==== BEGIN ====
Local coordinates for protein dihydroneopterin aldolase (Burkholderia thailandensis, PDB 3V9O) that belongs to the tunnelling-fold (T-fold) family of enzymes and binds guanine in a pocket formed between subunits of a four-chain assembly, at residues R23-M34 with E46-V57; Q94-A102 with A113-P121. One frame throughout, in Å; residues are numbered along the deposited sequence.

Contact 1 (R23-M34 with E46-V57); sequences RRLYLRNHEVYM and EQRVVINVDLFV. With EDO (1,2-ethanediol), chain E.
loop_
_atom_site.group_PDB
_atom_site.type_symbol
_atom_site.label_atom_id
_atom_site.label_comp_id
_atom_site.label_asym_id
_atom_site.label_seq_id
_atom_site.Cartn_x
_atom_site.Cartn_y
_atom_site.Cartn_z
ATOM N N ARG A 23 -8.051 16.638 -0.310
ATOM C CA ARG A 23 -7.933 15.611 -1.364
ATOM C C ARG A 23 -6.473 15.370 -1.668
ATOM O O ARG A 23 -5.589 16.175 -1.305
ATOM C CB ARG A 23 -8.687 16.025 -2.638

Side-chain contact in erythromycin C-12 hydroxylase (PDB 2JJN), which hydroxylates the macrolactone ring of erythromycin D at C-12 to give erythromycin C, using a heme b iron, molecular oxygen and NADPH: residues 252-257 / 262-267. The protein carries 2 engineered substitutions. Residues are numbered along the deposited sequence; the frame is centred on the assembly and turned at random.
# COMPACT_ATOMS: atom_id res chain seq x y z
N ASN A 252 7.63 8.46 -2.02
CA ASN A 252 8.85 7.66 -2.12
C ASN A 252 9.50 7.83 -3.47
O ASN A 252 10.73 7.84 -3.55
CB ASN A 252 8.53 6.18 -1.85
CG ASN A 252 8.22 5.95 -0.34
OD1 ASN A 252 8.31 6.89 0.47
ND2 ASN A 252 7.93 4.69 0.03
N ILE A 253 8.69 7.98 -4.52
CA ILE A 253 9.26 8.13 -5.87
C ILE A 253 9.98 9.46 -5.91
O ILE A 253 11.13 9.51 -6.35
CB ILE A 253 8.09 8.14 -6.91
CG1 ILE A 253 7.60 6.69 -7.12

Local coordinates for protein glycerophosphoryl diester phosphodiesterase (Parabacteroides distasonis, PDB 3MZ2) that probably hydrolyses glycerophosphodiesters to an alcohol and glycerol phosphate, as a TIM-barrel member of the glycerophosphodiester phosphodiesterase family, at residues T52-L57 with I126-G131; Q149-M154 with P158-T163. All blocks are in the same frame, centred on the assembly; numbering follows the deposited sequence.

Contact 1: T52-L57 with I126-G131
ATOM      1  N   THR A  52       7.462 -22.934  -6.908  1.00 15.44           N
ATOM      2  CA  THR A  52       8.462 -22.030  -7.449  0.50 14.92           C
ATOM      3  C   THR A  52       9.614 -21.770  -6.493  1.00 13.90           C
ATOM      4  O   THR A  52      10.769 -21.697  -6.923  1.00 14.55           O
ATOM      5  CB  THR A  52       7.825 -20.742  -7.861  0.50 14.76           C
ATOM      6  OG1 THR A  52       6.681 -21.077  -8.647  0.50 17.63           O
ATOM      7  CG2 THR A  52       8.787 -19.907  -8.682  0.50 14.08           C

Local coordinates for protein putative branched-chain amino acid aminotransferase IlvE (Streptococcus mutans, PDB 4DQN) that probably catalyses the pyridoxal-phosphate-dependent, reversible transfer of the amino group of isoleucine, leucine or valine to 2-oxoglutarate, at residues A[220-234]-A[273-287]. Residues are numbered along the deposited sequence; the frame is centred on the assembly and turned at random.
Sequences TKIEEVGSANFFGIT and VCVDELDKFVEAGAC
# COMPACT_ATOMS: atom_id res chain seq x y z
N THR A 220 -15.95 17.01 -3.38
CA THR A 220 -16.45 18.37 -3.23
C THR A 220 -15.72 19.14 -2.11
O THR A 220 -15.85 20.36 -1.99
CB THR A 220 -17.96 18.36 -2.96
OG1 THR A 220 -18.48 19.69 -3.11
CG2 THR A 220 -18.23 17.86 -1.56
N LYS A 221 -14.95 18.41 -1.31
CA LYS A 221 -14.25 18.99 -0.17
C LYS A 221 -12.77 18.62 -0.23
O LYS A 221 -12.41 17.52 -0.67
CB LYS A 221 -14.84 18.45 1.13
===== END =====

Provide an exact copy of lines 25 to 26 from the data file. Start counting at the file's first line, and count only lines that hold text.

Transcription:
CG ASN A 252 8.22 5.95 -0.34
OD1 ASN A 252 8.31 6.89 0.47